Probate is a legal process that takes place after someone dies. This includes:
- Proving to the Court that the Will is valid
- Identifying and recording the deceased’s personal items
- Appraising the property
- Paying remaining taxes and debts
- Providing remaining property to heirs
Just five simple steps, right? Wrong.
By reading the aforementioned process, you must believe probate goes something like this…
Grandma dies, grandma’s will is read by the court, grandma pays her taxes, then grandma gives her prized mahjong set to her favorite son. The family then skips off into sunset and lives happily ever after.
In an ideal world, we would all be eating milk and cookies while listening to the final requests of Bubbe. But the truth is, probate is a long, arduous, stressful process that does not include milk and cookies. In fact, by the time you are done with probate, you might feel like you are on the verge of death yourself.
Like your mother-in-law, probate is something you might want to avoid. But unlike your mother-in-law, probate is something you can avoid by visiting with an estate planning attorney and setting up a revocable trust.
It would behoove you to work with the estate-planning attorneys at Wild Felice & Partners and avoid the hell on earth called probate.
Here are three ways to avoid probate:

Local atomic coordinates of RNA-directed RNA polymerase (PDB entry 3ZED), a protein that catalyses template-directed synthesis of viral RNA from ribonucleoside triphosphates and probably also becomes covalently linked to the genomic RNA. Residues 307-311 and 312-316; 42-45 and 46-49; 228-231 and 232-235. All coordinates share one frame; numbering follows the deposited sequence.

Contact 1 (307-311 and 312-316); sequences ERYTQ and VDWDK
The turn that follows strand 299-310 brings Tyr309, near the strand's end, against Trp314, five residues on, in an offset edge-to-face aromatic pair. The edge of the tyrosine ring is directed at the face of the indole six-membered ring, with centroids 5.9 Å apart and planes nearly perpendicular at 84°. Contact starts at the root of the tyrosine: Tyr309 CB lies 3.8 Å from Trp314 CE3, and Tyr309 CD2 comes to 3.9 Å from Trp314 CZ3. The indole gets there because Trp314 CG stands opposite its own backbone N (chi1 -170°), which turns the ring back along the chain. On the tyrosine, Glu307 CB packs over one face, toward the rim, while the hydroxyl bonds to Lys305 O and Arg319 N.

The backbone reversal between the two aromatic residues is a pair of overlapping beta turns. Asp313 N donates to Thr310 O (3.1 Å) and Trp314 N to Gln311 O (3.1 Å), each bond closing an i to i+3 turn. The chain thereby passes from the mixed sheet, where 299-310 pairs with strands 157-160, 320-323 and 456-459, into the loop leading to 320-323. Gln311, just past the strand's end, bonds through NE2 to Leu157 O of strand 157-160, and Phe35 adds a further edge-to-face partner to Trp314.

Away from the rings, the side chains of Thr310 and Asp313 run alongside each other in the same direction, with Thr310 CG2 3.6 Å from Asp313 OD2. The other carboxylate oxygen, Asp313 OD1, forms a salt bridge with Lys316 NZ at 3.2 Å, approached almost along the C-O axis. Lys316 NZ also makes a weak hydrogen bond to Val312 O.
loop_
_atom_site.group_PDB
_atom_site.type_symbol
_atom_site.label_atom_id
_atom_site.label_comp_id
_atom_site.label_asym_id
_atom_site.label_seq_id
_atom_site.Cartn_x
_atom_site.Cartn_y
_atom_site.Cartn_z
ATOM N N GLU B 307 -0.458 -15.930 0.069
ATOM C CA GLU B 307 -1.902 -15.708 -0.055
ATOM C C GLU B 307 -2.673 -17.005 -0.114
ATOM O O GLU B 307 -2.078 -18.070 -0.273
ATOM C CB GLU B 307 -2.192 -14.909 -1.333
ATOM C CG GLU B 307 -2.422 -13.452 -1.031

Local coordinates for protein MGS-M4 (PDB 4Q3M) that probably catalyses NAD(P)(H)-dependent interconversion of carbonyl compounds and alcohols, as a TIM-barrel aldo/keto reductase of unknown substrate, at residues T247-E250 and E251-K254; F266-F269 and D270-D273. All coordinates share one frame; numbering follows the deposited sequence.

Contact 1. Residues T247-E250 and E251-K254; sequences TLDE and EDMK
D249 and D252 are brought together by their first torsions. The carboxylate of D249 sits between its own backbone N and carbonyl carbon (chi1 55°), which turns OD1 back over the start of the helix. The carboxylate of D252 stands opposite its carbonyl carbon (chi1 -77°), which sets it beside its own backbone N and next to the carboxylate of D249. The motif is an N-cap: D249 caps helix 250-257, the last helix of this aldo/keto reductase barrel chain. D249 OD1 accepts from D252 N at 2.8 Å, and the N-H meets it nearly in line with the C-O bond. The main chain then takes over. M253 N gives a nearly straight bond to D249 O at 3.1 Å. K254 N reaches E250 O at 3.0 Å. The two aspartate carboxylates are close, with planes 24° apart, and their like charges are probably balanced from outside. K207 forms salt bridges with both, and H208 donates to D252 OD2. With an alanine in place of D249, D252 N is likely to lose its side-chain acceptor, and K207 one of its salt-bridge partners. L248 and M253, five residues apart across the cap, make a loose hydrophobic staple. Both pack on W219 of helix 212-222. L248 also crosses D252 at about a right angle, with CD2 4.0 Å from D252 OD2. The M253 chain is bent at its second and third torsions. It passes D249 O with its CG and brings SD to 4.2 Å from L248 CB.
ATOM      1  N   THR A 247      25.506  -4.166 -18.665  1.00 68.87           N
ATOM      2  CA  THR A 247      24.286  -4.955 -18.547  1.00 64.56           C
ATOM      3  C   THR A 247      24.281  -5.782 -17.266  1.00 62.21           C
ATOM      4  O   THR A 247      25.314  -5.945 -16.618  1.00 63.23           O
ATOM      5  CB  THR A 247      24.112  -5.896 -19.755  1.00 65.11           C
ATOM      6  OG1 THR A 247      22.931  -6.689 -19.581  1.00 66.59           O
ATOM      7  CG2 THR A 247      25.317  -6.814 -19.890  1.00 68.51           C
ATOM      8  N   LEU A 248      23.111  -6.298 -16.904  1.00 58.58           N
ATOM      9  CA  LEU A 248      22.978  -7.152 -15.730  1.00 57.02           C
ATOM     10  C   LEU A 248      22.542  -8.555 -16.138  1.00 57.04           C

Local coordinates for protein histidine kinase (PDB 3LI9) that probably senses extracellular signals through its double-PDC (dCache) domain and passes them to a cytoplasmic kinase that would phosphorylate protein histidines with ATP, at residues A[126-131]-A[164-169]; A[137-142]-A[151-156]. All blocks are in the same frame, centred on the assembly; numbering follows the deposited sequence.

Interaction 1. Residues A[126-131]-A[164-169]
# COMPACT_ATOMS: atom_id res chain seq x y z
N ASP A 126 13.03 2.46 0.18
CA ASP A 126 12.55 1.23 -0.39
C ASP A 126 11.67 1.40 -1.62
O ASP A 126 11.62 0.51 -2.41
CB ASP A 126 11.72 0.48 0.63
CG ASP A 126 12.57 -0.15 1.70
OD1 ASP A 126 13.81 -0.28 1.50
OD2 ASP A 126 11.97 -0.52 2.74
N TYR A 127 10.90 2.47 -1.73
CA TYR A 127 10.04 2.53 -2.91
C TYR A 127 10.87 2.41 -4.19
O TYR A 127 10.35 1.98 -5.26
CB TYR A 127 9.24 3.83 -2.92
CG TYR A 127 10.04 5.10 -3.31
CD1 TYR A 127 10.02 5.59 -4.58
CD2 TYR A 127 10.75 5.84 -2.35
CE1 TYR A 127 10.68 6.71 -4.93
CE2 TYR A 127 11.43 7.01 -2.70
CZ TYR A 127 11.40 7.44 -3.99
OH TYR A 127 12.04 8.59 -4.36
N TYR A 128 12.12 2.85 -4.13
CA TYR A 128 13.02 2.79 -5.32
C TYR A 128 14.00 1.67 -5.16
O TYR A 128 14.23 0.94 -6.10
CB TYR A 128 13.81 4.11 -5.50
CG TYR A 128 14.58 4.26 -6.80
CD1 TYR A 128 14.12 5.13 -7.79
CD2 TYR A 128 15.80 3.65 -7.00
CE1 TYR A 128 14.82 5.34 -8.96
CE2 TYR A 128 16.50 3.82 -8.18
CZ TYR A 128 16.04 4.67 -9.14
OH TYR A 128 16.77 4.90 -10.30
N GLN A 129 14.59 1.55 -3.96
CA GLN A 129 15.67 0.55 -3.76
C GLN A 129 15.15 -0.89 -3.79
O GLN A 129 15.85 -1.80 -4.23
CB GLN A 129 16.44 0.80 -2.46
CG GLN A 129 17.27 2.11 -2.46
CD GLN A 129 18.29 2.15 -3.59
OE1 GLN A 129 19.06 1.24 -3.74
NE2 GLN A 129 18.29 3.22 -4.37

- Living Trust: Living trusts were invented to avoid probate. Any asset held as part of a trust will avoid probate. This is so important so we will repeat that, any property within a trust will avoid probate. After the death of your loved one, the trustee can easily and quickly transfer the trust property to the family or friends it was designated to, without probate.
- Joint Ownership of Property: By adding someone else to take title on your property, the papers show ownership. Therefore, when the owner dies, the property goes to the other joint-owner – no probate involved. However, you should NEVER own something with someone you aren’t married to. There are asset protection and tax consequences to doing to.
- Gifts/Beneficiary Designations: Giving away property while you’re alive helps you avoid probate for a very simple reason: If you don’t own it when you die, it doesn’t have to go through probate. That lowers probate costs because, as a general rule, the higher the monetary value of the assets that go through probate, the higher the expense. However, be prepared to pay gift tax for any gift over $14,000 in a given year. Gifting at the time of death, via Trust or beneficiary designation, is much more affordable.
Losing a loved one is already a stressful and arduous experience. Why would you chose to allow your family to suffer through probate during their time of mourning? It is recommended to contact an estate-planning attorney to ensure your assets are all protected, including the mahjong set.